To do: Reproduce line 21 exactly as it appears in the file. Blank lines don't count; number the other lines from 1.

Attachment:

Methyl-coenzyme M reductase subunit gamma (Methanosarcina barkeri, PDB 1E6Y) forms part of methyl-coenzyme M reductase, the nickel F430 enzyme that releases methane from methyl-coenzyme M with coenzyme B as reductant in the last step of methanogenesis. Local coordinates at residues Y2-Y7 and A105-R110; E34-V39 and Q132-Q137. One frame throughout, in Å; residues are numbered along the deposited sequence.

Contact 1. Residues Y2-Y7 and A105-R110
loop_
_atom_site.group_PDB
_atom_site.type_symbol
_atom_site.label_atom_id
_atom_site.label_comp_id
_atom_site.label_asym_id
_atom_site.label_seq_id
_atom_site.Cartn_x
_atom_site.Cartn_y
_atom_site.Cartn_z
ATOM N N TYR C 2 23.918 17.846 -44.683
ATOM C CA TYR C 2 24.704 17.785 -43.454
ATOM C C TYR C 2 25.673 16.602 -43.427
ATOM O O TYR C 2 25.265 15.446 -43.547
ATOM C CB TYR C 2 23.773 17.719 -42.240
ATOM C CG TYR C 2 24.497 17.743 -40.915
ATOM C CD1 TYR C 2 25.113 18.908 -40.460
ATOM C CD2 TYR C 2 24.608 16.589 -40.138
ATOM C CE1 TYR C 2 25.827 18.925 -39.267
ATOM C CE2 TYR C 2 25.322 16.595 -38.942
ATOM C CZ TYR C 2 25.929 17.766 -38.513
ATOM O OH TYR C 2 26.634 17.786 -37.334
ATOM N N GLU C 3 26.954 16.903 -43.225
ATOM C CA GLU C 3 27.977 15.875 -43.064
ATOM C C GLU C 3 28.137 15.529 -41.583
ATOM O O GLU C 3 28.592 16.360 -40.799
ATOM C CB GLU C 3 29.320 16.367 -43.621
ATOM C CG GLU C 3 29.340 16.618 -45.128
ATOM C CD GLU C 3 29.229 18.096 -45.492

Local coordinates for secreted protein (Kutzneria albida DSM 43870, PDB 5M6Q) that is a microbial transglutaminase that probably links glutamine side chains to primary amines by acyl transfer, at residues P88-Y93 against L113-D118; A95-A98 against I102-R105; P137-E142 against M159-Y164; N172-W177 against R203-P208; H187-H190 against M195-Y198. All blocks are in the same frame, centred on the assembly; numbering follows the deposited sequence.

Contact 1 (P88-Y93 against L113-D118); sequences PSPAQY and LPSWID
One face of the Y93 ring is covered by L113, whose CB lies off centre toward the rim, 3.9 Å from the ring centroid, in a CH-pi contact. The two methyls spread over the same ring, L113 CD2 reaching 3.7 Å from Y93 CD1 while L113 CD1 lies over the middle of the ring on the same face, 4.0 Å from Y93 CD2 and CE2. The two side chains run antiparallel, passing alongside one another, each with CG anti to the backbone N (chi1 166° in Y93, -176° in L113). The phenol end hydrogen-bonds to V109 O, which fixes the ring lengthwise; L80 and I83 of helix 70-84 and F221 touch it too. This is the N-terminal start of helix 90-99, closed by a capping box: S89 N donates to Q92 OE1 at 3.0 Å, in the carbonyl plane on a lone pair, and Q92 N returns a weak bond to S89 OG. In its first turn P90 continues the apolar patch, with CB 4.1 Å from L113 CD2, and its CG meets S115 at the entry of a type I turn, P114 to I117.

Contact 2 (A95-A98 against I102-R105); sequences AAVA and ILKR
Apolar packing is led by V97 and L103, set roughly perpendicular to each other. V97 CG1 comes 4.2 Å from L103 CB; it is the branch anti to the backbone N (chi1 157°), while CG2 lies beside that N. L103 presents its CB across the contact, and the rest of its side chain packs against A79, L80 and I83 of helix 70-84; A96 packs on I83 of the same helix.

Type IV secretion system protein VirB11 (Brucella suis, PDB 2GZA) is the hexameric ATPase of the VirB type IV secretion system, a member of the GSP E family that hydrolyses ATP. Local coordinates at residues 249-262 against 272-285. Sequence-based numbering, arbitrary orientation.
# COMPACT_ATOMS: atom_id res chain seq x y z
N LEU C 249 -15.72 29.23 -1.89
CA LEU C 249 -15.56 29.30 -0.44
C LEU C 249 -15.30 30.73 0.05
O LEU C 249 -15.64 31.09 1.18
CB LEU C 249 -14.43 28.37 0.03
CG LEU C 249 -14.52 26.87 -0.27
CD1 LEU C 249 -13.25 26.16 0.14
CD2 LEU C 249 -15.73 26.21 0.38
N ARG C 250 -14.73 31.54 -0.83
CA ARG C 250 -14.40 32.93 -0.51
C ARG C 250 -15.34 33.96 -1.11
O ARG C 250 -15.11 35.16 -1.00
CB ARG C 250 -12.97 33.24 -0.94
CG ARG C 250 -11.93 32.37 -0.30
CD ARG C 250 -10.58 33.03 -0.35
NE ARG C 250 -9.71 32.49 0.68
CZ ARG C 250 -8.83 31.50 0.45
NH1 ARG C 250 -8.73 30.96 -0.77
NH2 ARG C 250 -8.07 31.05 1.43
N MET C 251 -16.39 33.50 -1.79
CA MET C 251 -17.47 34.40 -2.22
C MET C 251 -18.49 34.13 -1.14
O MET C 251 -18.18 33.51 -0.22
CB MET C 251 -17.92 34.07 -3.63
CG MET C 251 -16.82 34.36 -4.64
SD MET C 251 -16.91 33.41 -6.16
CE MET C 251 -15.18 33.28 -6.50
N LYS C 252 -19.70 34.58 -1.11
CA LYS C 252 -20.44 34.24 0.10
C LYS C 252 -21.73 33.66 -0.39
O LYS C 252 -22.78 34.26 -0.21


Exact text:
ATOM C CE1 TYR C 2 25.827 18.925 -39.267